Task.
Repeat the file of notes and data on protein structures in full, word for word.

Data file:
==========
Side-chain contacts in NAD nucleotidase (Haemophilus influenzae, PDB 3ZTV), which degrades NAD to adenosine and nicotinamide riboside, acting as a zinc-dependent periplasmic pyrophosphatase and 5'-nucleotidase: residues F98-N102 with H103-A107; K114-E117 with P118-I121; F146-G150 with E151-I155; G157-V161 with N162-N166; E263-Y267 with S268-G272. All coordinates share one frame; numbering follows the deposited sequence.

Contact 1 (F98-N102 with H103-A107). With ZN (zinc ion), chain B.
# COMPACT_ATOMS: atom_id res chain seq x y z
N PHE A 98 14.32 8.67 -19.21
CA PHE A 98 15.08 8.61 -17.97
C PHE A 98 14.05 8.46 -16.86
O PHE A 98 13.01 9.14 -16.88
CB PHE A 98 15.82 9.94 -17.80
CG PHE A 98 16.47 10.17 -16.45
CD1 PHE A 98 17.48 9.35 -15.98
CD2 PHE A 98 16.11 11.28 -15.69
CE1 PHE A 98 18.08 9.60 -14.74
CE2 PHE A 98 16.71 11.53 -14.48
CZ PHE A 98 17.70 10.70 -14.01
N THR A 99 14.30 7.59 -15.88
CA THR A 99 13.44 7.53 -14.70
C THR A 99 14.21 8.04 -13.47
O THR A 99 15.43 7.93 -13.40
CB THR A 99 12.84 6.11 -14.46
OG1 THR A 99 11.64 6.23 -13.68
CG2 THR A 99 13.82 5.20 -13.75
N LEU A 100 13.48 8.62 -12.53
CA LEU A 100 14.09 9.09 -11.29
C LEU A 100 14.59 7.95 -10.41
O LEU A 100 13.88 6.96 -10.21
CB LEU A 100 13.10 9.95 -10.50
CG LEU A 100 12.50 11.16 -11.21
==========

Side-chain contacts in NAD nucleotidase (Haemophilus influenzae, PDB 3ZTV), which degrades NAD to adenosine and nicotinamide riboside, acting as a zinc-dependent periplasmic pyrophosphatase and 5'-nucleotidase: residues F98-N102 with H103-A107; K114-E117 with P118-I121; F146-G150 with E151-I155; G157-V161 with N162-N166; E263-Y267 with S268-G272. All coordinates share one frame; numbering follows the deposited sequence.

Contact 1 (F98-N102 with H103-A107). With ZN (zinc ion), chain B.
# COMPACT_ATOMS: atom_id res chain seq x y z
N PHE A 98 14.32 8.67 -19.21
CA PHE A 98 15.08 8.61 -17.97
C PHE A 98 14.05 8.46 -16.86
O PHE A 98 13.01 9.14 -16.88
CB PHE A 98 15.82 9.94 -17.80
CG PHE A 98 16.47 10.17 -16.45
CD1 PHE A 98 17.48 9.35 -15.98
CD2 PHE A 98 16.11 11.28 -15.69
CE1 PHE A 98 18.08 9.60 -14.74
CE2 PHE A 98 16.71 11.53 -14.48
CZ PHE A 98 17.70 10.70 -14.01
N THR A 99 14.30 7.59 -15.88
CA THR A 99 13.44 7.53 -14.70
C THR A 99 14.21 8.04 -13.47
O THR A 99 15.43 7.93 -13.40
CB THR A 99 12.84 6.11 -14.46
OG1 THR A 99 11.64 6.23 -13.68
CG2 THR A 99 13.82 5.20 -13.75
N LEU A 100 13.48 8.62 -12.53
CA LEU A 100 14.09 9.09 -11.29
C LEU A 100 14.59 7.95 -10.41
O LEU A 100 13.88 6.96 -10.21
CB LEU A 100 13.10 9.95 -10.50
CG LEU A 100 12.50 11.16 -11.21